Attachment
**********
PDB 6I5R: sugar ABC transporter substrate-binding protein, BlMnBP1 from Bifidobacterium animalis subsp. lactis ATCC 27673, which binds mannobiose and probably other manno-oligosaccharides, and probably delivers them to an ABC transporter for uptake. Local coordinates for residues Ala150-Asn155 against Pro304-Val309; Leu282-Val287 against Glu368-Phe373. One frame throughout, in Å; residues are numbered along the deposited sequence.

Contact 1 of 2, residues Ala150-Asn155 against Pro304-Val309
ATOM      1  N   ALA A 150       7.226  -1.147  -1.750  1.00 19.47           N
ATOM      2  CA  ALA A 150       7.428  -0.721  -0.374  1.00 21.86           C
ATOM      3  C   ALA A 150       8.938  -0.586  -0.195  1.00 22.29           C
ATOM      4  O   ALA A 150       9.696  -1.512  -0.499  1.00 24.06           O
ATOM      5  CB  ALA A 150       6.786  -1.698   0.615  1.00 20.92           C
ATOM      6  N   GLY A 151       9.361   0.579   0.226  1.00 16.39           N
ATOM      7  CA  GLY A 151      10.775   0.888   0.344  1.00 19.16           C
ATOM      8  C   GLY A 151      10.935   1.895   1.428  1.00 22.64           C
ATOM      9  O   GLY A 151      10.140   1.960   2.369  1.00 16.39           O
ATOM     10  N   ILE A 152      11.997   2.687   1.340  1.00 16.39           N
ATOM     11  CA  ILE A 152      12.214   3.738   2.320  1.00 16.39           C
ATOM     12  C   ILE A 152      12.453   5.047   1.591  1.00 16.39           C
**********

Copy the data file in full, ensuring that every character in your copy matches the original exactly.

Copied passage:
PDB 6I5R: sugar ABC transporter substrate-binding protein, BlMnBP1 from Bifidobacterium animalis subsp. lactis ATCC 27673, which binds mannobiose and probably other manno-oligosaccharides, and probably delivers them to an ABC transporter for uptake. Local coordinates for residues Ala150-Asn155 against Pro304-Val309; Leu282-Val287 against Glu368-Phe373. One frame throughout, in Å; residues are numbered along the deposited sequence.

Contact 1 of 2, residues Ala150-Asn155 against Pro304-Val309
ATOM      1  N   ALA A 150       7.226  -1.147  -1.750  1.00 19.47           N
ATOM      2  CA  ALA A 150       7.428  -0.721  -0.374  1.00 21.86           C
ATOM      3  C   ALA A 150       8.938  -0.586  -0.195  1.00 22.29           C
ATOM      4  O   ALA A 150       9.696  -1.512  -0.499  1.00 24.06           O
ATOM      5  CB  ALA A 150       6.786  -1.698   0.615  1.00 20.92           C
ATOM      6  N   GLY A 151       9.361   0.579   0.226  1.00 16.39           N
ATOM      7  CA  GLY A 151      10.775   0.888   0.344  1.00 19.16           C
ATOM      8  C   GLY A 151      10.935   1.895   1.428  1.00 22.64           C
ATOM      9  O   GLY A 151      10.140   1.960   2.369  1.00 16.39           O
ATOM     10  N   ILE A 152      11.997   2.687   1.340  1.00 16.39           N
ATOM     11  CA  ILE A 152      12.214   3.738   2.320  1.00 16.39           C
ATOM     12  C   ILE A 152      12.453   5.047   1.591  1.00 16.39           C